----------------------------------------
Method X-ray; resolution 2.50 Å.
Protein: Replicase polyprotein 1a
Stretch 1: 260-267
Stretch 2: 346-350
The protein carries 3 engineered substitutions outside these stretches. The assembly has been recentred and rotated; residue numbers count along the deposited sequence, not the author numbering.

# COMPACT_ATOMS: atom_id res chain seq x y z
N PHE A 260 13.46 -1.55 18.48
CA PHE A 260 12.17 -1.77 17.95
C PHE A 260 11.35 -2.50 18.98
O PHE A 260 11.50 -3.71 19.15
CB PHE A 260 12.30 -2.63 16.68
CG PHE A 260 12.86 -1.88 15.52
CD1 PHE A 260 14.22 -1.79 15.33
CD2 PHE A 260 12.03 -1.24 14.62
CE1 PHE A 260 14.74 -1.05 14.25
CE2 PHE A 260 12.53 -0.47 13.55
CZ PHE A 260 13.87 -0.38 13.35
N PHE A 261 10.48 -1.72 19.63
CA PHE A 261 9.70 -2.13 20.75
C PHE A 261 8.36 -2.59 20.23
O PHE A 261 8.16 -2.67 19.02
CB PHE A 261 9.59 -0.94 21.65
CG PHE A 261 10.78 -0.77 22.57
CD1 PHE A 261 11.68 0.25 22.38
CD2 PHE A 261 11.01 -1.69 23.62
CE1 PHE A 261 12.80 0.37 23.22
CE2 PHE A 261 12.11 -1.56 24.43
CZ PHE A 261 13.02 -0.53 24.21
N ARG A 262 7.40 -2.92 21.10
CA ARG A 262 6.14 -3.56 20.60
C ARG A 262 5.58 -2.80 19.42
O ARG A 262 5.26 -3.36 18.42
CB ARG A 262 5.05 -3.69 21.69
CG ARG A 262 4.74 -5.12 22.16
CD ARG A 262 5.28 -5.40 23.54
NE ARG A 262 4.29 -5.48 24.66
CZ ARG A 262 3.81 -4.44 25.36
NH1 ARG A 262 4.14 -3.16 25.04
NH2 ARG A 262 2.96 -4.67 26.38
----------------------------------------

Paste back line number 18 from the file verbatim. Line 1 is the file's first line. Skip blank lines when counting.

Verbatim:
N PHE A 261 10.48 -1.72 19.63